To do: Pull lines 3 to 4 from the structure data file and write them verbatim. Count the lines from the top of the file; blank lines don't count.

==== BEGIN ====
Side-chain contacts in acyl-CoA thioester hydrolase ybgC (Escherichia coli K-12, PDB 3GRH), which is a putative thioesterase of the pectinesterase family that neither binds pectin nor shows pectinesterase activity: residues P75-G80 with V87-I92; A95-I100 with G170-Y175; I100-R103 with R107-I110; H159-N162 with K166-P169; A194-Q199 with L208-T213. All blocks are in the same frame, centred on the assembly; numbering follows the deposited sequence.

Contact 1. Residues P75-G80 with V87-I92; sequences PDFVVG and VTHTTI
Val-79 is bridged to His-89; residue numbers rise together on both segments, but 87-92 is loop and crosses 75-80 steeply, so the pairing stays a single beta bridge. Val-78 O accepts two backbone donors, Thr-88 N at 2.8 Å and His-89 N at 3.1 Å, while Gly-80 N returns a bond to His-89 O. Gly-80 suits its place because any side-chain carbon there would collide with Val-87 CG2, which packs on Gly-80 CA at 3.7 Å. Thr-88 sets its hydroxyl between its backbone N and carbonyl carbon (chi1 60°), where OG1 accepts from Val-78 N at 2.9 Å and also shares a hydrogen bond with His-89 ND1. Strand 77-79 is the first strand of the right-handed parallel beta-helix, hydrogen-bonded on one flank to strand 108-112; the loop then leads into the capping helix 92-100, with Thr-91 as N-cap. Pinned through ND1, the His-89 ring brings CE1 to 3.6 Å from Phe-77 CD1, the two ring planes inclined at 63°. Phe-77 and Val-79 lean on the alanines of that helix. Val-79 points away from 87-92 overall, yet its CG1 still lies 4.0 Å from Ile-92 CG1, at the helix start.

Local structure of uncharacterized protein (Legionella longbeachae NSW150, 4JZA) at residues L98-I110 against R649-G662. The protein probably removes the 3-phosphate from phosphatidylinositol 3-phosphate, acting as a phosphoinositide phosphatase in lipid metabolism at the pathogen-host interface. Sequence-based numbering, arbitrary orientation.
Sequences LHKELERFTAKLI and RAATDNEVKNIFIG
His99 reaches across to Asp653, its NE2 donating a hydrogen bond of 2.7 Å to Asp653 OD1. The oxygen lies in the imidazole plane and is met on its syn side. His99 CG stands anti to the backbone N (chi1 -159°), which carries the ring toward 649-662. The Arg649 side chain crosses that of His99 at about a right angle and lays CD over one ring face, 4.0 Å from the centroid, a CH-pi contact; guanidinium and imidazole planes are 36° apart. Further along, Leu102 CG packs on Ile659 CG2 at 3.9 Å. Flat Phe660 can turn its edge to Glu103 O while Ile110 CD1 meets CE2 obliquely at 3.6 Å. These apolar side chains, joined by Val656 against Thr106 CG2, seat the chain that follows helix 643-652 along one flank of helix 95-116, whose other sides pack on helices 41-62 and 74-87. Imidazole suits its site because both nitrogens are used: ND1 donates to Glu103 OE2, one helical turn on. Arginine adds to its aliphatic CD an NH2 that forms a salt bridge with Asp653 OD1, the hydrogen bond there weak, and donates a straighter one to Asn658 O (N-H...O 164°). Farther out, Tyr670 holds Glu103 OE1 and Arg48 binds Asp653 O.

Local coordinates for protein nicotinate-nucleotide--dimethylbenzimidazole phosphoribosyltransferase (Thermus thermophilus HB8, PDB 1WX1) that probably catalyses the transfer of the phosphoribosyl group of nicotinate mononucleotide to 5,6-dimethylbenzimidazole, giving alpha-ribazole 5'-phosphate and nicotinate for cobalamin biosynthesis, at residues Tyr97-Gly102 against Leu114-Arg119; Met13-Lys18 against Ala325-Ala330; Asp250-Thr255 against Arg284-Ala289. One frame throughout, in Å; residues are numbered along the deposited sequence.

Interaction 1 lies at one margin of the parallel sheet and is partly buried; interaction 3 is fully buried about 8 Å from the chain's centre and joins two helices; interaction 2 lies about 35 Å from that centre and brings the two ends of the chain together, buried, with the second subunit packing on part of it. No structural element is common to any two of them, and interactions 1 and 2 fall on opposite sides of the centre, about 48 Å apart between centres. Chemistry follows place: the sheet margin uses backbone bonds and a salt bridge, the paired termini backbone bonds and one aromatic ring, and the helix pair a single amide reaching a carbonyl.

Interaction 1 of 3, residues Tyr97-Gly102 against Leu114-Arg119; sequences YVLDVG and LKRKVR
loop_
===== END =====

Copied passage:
Val-79 is bridged to His-89; residue numbers rise together on both segments, but 87-92 is loop and crosses 75-80 steeply, so the pairing stays a single beta bridge. Val-78 O accepts two backbone donors, Thr-88 N at 2.8 Å and His-89 N at 3.1 Å, while Gly-80 N returns a bond to His-89 O. Gly-80 suits its place because any side-chain carbon there would collide with Val-87 CG2, which packs on Gly-80 CA at 3.7 Å. Thr-88 sets its hydroxyl between its backbone N and carbonyl carbon (chi1 60°), where OG1 accepts from Val-78 N at 2.9 Å and also shares a hydrogen bond with His-89 ND1. Strand 77-79 is the first strand of the right-handed parallel beta-helix, hydrogen-bonded on one flank to strand 108-112; the loop then leads into the capping helix 92-100, with Thr-91 as N-cap. Pinned through ND1, the His-89 ring brings CE1 to 3.6 Å from Phe-77 CD1, the two ring planes inclined at 63°. Phe-77 and Val-79 lean on the alanines of that helix. Val-79 points away from 87-92 overall, yet its CG1 still lies 4.0 Å from Ile-92 CG1, at the helix start.

Local structure of uncharacterized protein (Legionella longbeachae NSW150, 4JZA) at residues L98-I110 against R649-G662. The protein probably removes the 3-phosphate from phosphatidylinositol 3-phosphate, acting as a phosphoinositide phosphatase in lipid metabolism at the pathogen-host interface. Sequence-based numbering, arbitrary orientation.